It’s Week 2 of Nonfiction November and the theme is Book Pairings hosted by Rennie @ What’s Nonfiction.
“This week, pair up a nonfiction book with a fiction title (or another nonfiction!). It can be a “If you loved this book, read this!” or just two titles that you think would go well together. Maybe it’s a historical novel and you’d like to get the real history by reading a nonfiction version of the story. Or pair a book with a podcast, film or documentary, TV show, etc. on the same topic or stories that pair together. “
I’m going to “pair” one novel with four nonfiction books, all of them about the same weighty theme: the future.
Kim Stanley Robinson’s cli-fi novel The Ministry for the Future tells the story of a United Nations agency created to defend and protect future generations of citizens and other living creatures. It starts in 2024 and spans the next thirty years or so. In some ways, I think The Ministry for the Future is less a traditional novel and more a catalog of potential solutions presented in story form.
The novel presents a rich, plausible view into the near future. The overall message of the book is that there is no silver bullet that will solve the climate crisis. Many approaches will be needed. There are stark warnings and horrific scenarios here for sure, but on balance it’s hopeful. In fact, if anything, the book may be a bit too optimistic, but I think we need some of that these days.
20/20 Foresight: Crafting Strategy in an Uncertain World by Hugh Courtney is about how to define business strategy in the face of uncertain predictions about the future.
You might think all predictions about the future are uncertain, but Courtney shows there are actually four different kinds of uncertainty. These range from situations where there’s only one possible outcome and we just don’t know its exact size or timing, such as the expected peak in world population, to situations of radical uncertainty with lots of “unknown unknowns” where both the nature and the range of possible outcomes is unbounded.
20/20 Foresight lays out a set of questions and tools that people can use to help identify what kind of uncertainty they’re dealing with, and then decide what strategy to follow.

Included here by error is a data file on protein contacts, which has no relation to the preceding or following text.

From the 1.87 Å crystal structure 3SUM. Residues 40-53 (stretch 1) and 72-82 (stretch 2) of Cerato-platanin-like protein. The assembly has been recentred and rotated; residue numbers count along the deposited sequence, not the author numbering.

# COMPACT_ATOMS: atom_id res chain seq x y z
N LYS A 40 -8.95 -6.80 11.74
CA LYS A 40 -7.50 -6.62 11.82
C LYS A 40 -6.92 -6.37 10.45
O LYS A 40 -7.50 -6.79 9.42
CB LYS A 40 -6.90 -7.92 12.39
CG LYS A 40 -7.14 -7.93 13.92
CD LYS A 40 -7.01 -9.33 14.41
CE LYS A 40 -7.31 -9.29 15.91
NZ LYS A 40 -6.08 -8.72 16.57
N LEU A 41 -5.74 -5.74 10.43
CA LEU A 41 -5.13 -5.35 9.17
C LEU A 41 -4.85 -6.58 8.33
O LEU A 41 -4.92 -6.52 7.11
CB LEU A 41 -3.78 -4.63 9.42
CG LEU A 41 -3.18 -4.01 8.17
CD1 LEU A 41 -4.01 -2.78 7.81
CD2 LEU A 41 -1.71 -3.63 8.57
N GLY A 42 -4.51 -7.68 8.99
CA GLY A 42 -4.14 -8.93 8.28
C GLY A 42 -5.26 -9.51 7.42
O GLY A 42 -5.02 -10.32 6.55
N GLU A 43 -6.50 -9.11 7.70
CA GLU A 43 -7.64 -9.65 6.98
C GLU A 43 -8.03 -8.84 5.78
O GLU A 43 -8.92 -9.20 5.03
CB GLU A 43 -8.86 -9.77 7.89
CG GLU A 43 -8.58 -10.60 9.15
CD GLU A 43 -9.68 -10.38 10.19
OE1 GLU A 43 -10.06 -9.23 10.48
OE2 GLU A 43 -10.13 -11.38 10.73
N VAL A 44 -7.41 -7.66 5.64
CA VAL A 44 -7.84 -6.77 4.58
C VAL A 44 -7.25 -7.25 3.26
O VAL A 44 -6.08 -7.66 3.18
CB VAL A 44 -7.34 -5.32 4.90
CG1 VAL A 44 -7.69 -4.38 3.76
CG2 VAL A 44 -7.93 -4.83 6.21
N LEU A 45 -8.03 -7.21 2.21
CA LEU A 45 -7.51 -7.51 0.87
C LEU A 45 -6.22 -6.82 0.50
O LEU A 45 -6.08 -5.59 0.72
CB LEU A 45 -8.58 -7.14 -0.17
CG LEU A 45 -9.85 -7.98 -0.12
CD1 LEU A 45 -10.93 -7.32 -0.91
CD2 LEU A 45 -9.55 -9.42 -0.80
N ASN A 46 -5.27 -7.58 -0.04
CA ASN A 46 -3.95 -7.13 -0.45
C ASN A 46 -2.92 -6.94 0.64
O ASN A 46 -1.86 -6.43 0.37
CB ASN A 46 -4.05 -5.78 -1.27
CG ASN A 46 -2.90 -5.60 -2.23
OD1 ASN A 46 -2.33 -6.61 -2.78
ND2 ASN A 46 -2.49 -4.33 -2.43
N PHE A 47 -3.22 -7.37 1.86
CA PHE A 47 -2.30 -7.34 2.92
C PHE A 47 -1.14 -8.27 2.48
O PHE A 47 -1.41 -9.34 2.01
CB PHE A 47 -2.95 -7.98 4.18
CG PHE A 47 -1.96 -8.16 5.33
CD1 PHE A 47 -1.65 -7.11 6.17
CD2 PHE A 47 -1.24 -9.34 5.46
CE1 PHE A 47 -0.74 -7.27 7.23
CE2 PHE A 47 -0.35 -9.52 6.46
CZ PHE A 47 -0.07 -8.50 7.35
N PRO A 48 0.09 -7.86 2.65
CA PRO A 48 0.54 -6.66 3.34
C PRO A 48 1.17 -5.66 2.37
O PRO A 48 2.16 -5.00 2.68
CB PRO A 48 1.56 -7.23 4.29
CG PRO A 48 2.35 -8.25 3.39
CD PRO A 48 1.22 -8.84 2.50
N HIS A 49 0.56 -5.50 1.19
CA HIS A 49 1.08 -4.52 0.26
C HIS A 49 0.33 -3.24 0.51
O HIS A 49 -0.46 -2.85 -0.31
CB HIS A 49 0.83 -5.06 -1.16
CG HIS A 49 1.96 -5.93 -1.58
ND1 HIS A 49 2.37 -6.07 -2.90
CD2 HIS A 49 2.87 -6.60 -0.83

The Optimist’s Telescope: Thinking Ahead in a Reckless Age by Bina Venkataraman is about learning how to make smarter, long-term decisions. Decisions, she says, are a combination of information and judgement. Without information we can’t make judgements at all. But when we have information and still make poor judgements, that’s recklessness. And right now, we’re facing “an epidemic of recklessness.”
The Optimist’s Telescope is mainly a collection of stories gathered from encounters and interviews that Venkataraman has had over the years with lobster fishermen, farmers, doctors, fund managers, bankers, scientists and government officials.
She says we can get better at making decisions, we can choose a better future. One way to do this, she suggests, is to think and act like ancestors. To be good and caring ancestors we don’t need to solve problems for all time. But we do need to value the next two or three generations like we value our own children and grandchildren. We’re not dictating their future but preserving for them the resources and the freedom to make their own choices for themselves and for their descendants in turn.
While The Optimist’s Telescope takes a journalistic approach, The Good Ancestor: A Radical Prescription for Long-Term Thinking by Roman Krznaric is more prescriptive: it provides a toolkit of six different ways to develop long-term thinking.
For example, he suggests we need to cultivate a legacy mindset to help us think about how we want to be remembered by future generations and what gifts or bequests we would like to pass on to them. Krznaric emphasizes that the most important legacy is a healthy planet on which future generations can thrive and flourish. To improve long-term thinking, we need to extend our concept of justice across time as well as distance by developing norms of intergenerational justice.
Finally, to focus our long-term thinking and to be good ancestors, we need to adopt a transcendent goal for humanity. Krznaric advocates the goal of “one-planet thriving.”
My last selection, What We Owe the Future is about “longtermism.” It looks at humanity’s future in the very long term, like tens or even hundreds of thousands of years from now. Oxford philosopher William MacAskill argues that we have a moral obligation to care for the wellbeing of future generations. And there could be a lot of them. There are 8 billion people alive today. MacAskill estimates that 80 trillion people have yet to be born. He says we can and should make their lives go better and he suggests ways of doing this.
It might seem absurd or arrogant to think that those of us alive today could have any impact at all on the lives of trillions of people living thousands of years from now, but MacAskill says we must think longterm, as far into the future as we possibly can. Our decisions today about climate change, nuclear weapons, pandemics and other issues can have hugely impactful consequences for enormous numbers of people.
All these books encourage us to make better, more thoughtful decisions about our long-term future. Even if you disagree with some of the points in any of these books, they will leave you thinking about the future in a completely different way.
Thanks for thinking long-term.